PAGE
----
Parent's Guide to Fentanyl
At the start of 2023, data illustrated the devastating effects of fentanyl. The United States saw overdose deaths eclipse 100,000 annually for the first time. This was largely due to the increased availability of fentanyl. To help with this growing problem, DRS created the Parent’s Guide to Fentanyl to educate individuals on the dangers of fentanyl. Our goal was to do our part to prevent overdoses by teaching parents and guardians what fentanyl is, how children are exposed to it, and tips for talking to their loved ones about this threat. Hundreds of communities across the country have utilized this guide. Mayors, police chiefs, teachers, and other community leaders have shared our Parent’s Guide to Fentanyl to educate the people they serve, and we are proud that our work is making a difference!
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How long does drug rehab take to complete?
Treatment time varies depending on what level of care is received. Below is the general timeframe you can expect for each treatment type.
- Outpatient – Ranges from 4-12 weeks, with a couple of hours each day spent receiving care. The length of time in outpatient depends on the needs of the client.
- Detox – 1-2 weeks depending on the type and amount of substances the client is using.
- Short-term inpatient – 28 days is the standard length of treatment for most short-term programs
- Long-term Residential– The length of these programs usually ranges from 8-12 weeks. Still, it can go upwards to a year or even longer in some cases.
Can I force my loved one to go to treatment?
Generally speaking, no. Anyone of legal age must be admitted willingly into a drug and alcohol rehab center. However, some states have laws to receive a court order for treatment, and if your loved one is a minor, they could be admitted without consent.
While it may seem that your loved one does not want help, there are ways to convince them to get treatment. Medical professionals and certified interventionists are trained in helping people realize they need to go to rehab. Enlisting their help can make a difference in someone gaining sobriety.
What do I do after being placed on a waiting list to attend rehab?
Once on a waiting list to attend rehab, one should do their best to stay motivated and not lose sight of why they sought help in the first place. It is not unusual to feel discouraged if you cannot get into treatment immediately but do not let this negatively affect your chance at recovery. Here on some tips while you wait to get admitted:
- Understand the risk associated with coming off your drug of choice. Stopping alcohol, benzos, or opiates requires medical supervision, so consult a medical professional before completely stopping your substance use.
- Check-in regularly with the rehab center and ensure you follow their guidelines to stay on the waiting list. Some centers require you to check in daily to remain on the list.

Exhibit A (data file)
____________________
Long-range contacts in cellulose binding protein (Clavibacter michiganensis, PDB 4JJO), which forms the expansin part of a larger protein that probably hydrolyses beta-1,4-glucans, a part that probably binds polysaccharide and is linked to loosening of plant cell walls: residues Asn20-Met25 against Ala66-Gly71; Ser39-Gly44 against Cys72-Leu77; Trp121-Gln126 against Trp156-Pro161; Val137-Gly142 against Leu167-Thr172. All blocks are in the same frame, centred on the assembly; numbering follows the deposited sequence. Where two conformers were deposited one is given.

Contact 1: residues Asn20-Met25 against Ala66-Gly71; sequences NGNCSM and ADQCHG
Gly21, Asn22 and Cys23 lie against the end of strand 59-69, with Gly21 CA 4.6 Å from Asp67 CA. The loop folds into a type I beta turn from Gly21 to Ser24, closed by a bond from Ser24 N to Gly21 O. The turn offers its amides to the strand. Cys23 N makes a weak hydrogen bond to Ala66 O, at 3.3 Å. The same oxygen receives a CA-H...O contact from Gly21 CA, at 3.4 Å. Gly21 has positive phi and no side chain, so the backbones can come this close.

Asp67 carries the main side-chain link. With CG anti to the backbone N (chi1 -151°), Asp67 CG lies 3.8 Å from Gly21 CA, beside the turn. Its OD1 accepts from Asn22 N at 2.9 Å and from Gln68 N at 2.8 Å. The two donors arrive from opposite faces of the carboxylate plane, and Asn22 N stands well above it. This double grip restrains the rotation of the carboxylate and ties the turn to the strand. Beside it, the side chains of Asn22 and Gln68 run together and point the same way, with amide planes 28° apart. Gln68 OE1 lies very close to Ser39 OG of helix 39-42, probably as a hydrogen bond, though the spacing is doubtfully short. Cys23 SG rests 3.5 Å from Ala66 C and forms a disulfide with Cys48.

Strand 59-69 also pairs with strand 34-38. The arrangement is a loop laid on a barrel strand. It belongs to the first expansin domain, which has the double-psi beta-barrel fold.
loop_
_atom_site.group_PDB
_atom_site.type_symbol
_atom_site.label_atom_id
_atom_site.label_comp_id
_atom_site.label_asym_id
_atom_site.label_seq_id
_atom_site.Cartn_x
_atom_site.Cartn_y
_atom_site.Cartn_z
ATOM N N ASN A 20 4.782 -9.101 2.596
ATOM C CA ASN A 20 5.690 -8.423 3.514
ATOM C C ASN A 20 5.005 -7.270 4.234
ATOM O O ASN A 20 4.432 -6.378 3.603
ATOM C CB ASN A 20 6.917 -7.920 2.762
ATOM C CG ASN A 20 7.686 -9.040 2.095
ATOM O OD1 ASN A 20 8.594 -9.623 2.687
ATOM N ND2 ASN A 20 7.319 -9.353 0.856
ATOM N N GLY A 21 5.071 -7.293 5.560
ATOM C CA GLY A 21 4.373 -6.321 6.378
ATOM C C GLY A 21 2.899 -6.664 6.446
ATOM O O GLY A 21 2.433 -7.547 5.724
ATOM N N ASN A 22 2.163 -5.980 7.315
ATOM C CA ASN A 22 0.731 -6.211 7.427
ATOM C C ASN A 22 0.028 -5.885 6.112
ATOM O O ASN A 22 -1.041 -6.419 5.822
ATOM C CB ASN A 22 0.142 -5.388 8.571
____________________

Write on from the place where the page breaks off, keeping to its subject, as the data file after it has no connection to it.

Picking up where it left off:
- Understand that the wait time you are told is generally a worst-case scenario. Beds can open faster than expected, and you can sometimes get in sooner than you were initially told.
- Consider getting on multiple waiting lists to better your chances of getting into treatment faster.
- Utilize the time to your advantage. Examples of this are planning with your employer, handling your living situation, or settling any financial obligations. Taking the time to manage responsibilities before entering treatment ensures you will stay focused on your recovery and have less attention on things outside of treatment.
Does my insurance cover rehab?
Most insurance will cover behavioral and mental health treatment for substance use disorder, but the amount covered can vary drastically from policy to policy. There are two ways to check your coverage quickly:
- Call the help number on the back of your insurance card. It will connect you to someone who can go over your coverage options for drug and alcohol rehab.
- Give your insurance information to the center you are interested in attending. They can check how much coverage you will receive.
It is important to understand that just because you have coverage does not guarantee your claim will be approved. The person attending rehab must be deemed to have a medical necessity for treatment. If this is not established, then it’s possible insurance will not pay. During the admissions process, it is vital to ask the intake counselor how the facility handles a patient who does not meet medical necessity.
I already went to treatment before and relapsed. Is it worth going back?
Yes, it is worth going back. Drug and alcohol rehabilitation programs often provide refresher programs or outpatient services to graduates. However, consider the following before making the decision:
- Contact the treatment center aftercare services or graduate helpline. Discuss the circumstances of the relapse.
- Consider attending a 12-step meeting or support group.
- Outpatient programs provide excellent aftercare support.
- If relapses occur frequently, it would be time to return to a residential program.
The reality of recovery is relapse happens. Yet, how an individual handles the relapse determines the outcome. Keep pushing forward, reach out to other sober people, be grateful, and focus on the positive.
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